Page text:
"That's right. What evidence do we have that written history ended in 2012? 'ason?"

'ason looked up. "We've found ancient paper books, magazines, photographs, and even film reels indicating the people of 21st century Earth had primitive motion picture entertainment. But right around 2012, that all stops. We've found many full sets of the sacred books of Britannica, but the very last set found was in 2012. After that, there's nothing at all we've ever found that has more than three or four words."

'enise added, "We've found no pictures, audio recordings, music, or photography after 2012 either."

The professor looked out at his students. "What's academia's currently most accepted theory for why humanity dropped into a dark age and stopped communicating? 'ndy, we haven't heard from you, yet."

'ndy looked down at the small brush he still had in his hands from the digging he'd been doing. "Well, we think the Mesoamerican long count calendar might actually have been prophetic and, somehow, recorded history actually ended in 2012. The calendar covered 5,125 years, ending in 2012. Since we haven't found any writing from 2012 forward for hundreds of years, most institutions now think the Mesoamericans were onto something. We just don't know what."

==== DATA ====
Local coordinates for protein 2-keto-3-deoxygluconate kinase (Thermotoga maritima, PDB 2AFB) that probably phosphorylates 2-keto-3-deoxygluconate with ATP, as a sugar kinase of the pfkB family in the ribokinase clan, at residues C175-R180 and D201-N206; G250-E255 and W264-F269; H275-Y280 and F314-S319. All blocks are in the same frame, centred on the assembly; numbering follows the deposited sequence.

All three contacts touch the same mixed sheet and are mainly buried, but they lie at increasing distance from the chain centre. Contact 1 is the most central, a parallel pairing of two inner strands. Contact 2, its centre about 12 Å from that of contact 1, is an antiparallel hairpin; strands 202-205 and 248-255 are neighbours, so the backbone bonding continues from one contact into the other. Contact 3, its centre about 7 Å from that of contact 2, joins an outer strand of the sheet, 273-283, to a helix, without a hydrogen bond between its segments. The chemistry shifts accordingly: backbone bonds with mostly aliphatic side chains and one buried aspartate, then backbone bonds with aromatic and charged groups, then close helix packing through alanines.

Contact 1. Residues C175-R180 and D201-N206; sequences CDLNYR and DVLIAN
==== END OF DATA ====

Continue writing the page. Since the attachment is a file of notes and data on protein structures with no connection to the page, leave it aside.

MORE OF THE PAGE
Professor 'osh nodded, "That's correct." Suddenly, the professor looked to his right with an expression of annoyance. "'ason, what are you doing with that? Don't you know you need to be more gentle?"

The man 'osh was talking to, 'ason, had a thick red beard. He, too, was holding a recovered slab in his hand, an obsidian tray that was larger in size than the smaller tray, and yet smaller in size than the large tray. Unlike the other objects uncovered that had the symbology of a forbidden fruit missing a bite, 'ason's slab had the letters K-i-n-d-l-e on the back.

Rather than paying full attention to the professor's impromptu educational session, 'ason was rubbing his fingers along the edge of the food tray. He felt something different and pushed in, ever so slightly.

Suddenly, the black, glass side lit up, as if from a fire burning inside. 'ason almost dropped the tray, but quickly recovered his wits. Immediately, the attention of the professor and the other students shot to the object in 'ason's hands.